President Donald Trump’s spokesperson Sean Spicer on Thursday suggested a potential 20% tax on Mexican imports to help fund the president’s promised border wall.
While Mexico has repeatedly said it will not pay for the wall, the 20% tax comment has generated a heightened level of anxiety among supply chain participants in the U.S.
Any tax would have to be approved by Congress, however, the proposal is not necessarily a Trump plan, but rather a GOP proposal, Politico reported.
“When you look at the plan that’s taking shape now, [it’s] using comprehensive tax reform as a means to tax imports from countries that we have trade deficit from, like Mexico,” Spicer told reporters. “If you tax that $50 billion at 20% of imports – which is by the way a practice that 160 other countries do – right now our country’s policy is to tax exports and let imports flow freely in, which is ridiculous. By doing that we can do $10 billion a year and easily pay for the wall just through that mechanism alone. That’s really going to provide the funding.”
A closer look at the 20% tax, taken by Politico, reveals that it is part of the GOP’s tax overhaul plan. Just 10 days ago, Trump protested the GOP plan, which calls for a “border adjustment” tax of 20% on imports.
“Anytime I hear border adjustment, I don’t love it,” Trump told the Wall Street Journal. “It’s too complicated. I just want it nice and simple.”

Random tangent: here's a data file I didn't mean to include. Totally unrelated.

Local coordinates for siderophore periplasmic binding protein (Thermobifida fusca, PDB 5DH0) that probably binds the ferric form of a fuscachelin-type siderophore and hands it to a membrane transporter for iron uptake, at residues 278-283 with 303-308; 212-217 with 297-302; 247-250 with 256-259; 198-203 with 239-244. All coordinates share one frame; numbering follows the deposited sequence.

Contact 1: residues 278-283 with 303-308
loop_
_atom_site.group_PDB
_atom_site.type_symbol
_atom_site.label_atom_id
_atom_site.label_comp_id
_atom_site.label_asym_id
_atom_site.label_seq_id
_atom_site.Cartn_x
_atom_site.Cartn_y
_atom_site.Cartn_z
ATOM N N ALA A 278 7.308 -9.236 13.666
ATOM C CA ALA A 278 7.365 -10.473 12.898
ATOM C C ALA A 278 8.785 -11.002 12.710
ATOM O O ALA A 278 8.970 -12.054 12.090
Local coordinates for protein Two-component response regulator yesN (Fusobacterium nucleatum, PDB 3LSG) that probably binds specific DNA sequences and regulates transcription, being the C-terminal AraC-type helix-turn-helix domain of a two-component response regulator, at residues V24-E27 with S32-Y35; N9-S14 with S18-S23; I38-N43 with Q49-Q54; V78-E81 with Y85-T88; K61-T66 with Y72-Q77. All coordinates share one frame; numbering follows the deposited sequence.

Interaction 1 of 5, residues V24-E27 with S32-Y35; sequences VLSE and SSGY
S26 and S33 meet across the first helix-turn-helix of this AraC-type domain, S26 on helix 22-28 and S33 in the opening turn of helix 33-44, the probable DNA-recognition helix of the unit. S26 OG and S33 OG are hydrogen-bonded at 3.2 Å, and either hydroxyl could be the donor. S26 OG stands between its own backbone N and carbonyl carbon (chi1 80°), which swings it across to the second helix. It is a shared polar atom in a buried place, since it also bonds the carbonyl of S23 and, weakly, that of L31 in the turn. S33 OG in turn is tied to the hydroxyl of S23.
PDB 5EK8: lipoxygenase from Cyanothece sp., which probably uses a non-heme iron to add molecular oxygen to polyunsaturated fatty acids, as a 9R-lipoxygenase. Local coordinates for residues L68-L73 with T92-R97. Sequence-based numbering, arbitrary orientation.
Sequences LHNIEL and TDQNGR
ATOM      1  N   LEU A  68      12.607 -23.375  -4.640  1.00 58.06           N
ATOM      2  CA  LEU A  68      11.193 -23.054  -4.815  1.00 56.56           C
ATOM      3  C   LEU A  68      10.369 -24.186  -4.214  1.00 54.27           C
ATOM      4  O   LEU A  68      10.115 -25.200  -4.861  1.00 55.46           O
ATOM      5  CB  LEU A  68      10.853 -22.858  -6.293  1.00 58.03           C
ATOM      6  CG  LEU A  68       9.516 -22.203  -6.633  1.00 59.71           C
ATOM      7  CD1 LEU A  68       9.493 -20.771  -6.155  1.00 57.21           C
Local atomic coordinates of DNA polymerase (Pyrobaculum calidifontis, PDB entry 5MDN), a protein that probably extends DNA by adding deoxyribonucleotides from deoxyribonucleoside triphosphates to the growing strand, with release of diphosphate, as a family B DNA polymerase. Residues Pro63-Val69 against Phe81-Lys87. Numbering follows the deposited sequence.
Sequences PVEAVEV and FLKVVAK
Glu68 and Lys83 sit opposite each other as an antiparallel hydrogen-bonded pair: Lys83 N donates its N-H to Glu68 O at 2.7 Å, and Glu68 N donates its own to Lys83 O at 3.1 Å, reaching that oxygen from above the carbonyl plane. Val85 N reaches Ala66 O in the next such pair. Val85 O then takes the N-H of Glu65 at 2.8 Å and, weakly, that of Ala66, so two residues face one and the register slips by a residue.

Regardless of where the proposal originated, it has the potential to disrupt freight.
Since 2011, when the U.S. exported $262 billion worth of goods to Mexico, the value of exports has increased each year to 2015, the last full year of data available, when it hit $295 billion, according to data from the U.S. Census Bureau. Imports have also increased during that time, from $198 billion in 2011 to $235 billion in 2015. Final 2016 numbers have not been reported, but through November 2016, import and export trade with Mexico was trending about equal to 2015 numbers.
David French, senior vice president of government relations with the National Retail Federation, told the New York Times that retail businesses could see their tax bills rise under a border adjustment tax – costs that would be passed along to consumers. The concept is “very counter to the way consumers are feeling at the moment,” French said.
Federal Reserve Bank of New York President and CEO William Dudley earlier this month said a border adjustment tax would have unintended consequences for American consumers.
“Mr. Dudley and retailers are in agreement: a border adjustment scheme would be a risky experiment for the American economy,” French said following Dudley’s speech at NRF’s Retail’s BIG Show. “Economic theorists are playing with fire and it’s the consumer who ultimately will lose.”
This is not the first border skirmish over taxes and fees between the U.S. and Mexico. Back in 2009, the U.S. cut funding for a cross-border truck demonstration program that allowed a limited number of Mexican trucks to haul goods into the United States beyond the commercialized zone at the border. Mexico retaliated, placing tariffs on about 90 U.S. goods.
A year after those tariffs were put in place, the U.S. Chamber of Commerce estimated that $1.5 billion in manufactured goods, $900 million in U.S. agricultural products, and 25,000 U.S. jobs were impacted by the spat.
Eventually, the U.S. created a program to allow registered Mexican trucks into the U.S. and the tariffs were lifted. But the economic impact was felt for several years.